U. S. Trade Strategies Under The Trump Administration


One of the first things that President Trump did after his inauguration was to issue an executive order to officially withdraw the United States from the Trans Pacific Partnership (TPP).   During the presidential campaign both candidates often raised their concerns and discontent with TPP, and this action should not have come as a surprise to anyone.   President Trump also heavily criticized the North American Free Trade Agreement (NAFTA), as well as our current trading position with China.

TPP is a trade agreement originally accepted by twelve nations:  Australia, Brunei, Canada,  Chile, Japan, Malaysia, Mexico,  New Zealand, Peru, Singapore,  the United States, and Vietnam.   This TPP group of nations represents approximately 40% of the global economy and 25% of world trade.  Trade between the United States and other TPP countries would have represented about 40% of the overall U.S. goods trade.   Each country had to ratify this agreement and President Obama was not successful in his attempts to introduce TPP to Congress.

The United States currently has 14 free trade agreements in place with the following 20 countries: AustraliaBahrainChileColombiaDR-CAFTA (Costa Rica, Dominican Republic, El Salvador, Guatemala, Honduras, and Nicaragua), IsraelJordanKoreaMoroccoNAFTA (Canada and Mexico) OmanPanamaPeru, and Singapore.

According to the Office of the U.S. Trade Representative (USTR), the U.S. goods and services trade deficit with Mexico in 2015 was $49.2 billion, while the U.S. goods trade deficit alone was $58 billion.  Mexico was the third U.S. largest goods trading partner in 2015 with $531 billion in total.  According to the U.S. Census Bureau the trade deficit with Mexico through November of 2016 was almost $59 billion. The top commodities imported from Mexico in 2015 were vehicles, electrical machinery, machinery, mineral fuels, and optical and medical instruments.  A high priority for  the Trump administration is the renegotiation of the NAFTA as early as possible.  The auto industry imported passenger vehicles and auto parts into the U.S. from Mexico and Canada worth almost $150 billion in 2015.  President Trump is adamant that manufacturing jobs in this industry must be brought back to the U.S.  or face a “big border tax”, a value added tax (VAT), or a total withdrawal from NAFTA if the terms of the agreement are not improved for the United States.  Several of the auto makers have already committed to create new jobs in the United States.   Ford, for example, cancelled plans to build a $1.6 billion plant in Mexico early in January, and instead will invest $700 million in Michigan to create 700 new jobs.  Several other companies have pledged the creation of new jobs in the U.S. as well.

The White House Press Secretary Sean Spicer informed the media on Thursday the 26th that President Trump among many choices has decided to seek funds for the construction of the U.S. southern border wall by imposing a 20% tax on imports from Mexico, which would result in the collection of approximately $10 billion per year based on the current import levels.  This certainly is a stunning number.  Soon after, and as a result, the President of Mexico, Peña Nieto, announced the cancellation of his meeting with President Trump scheduled for Tuesday, January 31st.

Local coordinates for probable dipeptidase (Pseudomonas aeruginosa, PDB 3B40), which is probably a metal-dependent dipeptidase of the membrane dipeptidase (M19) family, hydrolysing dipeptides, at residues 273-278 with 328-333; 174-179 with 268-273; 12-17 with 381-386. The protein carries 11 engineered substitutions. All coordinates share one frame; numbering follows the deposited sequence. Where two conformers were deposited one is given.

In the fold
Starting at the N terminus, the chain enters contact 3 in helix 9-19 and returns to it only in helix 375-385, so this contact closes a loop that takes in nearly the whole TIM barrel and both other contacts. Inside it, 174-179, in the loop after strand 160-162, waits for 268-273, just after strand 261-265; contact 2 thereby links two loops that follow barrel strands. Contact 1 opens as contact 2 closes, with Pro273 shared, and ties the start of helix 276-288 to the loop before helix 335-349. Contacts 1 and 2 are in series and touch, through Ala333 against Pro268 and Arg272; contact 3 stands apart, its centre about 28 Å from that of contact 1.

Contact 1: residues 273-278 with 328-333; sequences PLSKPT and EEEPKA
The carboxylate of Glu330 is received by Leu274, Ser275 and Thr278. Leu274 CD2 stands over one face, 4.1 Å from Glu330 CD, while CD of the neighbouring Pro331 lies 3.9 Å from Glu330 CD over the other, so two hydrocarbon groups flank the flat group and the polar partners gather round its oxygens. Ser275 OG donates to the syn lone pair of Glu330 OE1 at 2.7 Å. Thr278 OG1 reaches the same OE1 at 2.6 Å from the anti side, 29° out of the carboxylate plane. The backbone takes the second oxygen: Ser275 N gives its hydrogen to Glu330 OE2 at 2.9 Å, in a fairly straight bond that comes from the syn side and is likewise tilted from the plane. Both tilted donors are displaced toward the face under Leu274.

Canada is in a much better trading situation with the United States.  According to data provided by the USTR, U.S. goods and services trade with Canada totaled an estimated $662.7 billion in 2015 and the U.S. had a trade surplus of $11.9 billion in this category.  In 2015, the U.S. goods trade deficit with Canada was $15 billion, while the U.S. posted the services trade surplus at $27.1 billion.  Canada was the U.S.’ second largest goods trading partner in 2015 with $575 billion in total.  The U.S. Census Bureau shows a trade deficit with Canada through November of 2016 of approximately $9.2 billion.

Countries in the Dominican Republic – Central America – United States Free Trade Agreement (DR-CAFTA or CAFTA) are also considered a good trading partner block to the U.S. according to the new administration.  The U.S. Census Bureau shows a trade surplus for the U.S. of $4.8 billion with this region through November of 2016.

Trade with China poses greater challenges, as it is the U.S.’ largest trading partner. The U.S. Census Bureau shows a goods trade in deficit above $319 billion through November of 2016.  The U.S. goods and services trade deficit with China was $336.2 billion in 2015 and the U.S. goods trade deficit was $366 billion according to the USTR .   President Trump’s problems with China include currency manipulation, unfair subsidies, intellectual property rights, and political and geo-political issues.

Tax consequences affecting importations are also being considered to discourage manufacturing overseas.   Certain post importation expenses or cost of goods sold that are now tax deductible could be eliminated, however, tax benefits for goods exported from the United States would remain in place.

This does not mean that the era of free trade agreements is over.  President Trump has expressed his desire to establish individual free trade agreements with each of the TPP countries, and today he will meet with the British Prime Minister, Theresa May, at the White House to discuss trade relations with the United Kingdom.  While the U.S. withdraw from TPP does not automatically affect any of the other trade agreements at this time, companies that import goods under any of these agreements should remain vigilant about their import scenarios, and how they could be affected if import rules change.   Evaluating sourcing alternatives in order to cope with any negative changes is a prudent step to take at this time, since political decisions can drastically and unexpectedly alter the course of the import and export industry as we know it today.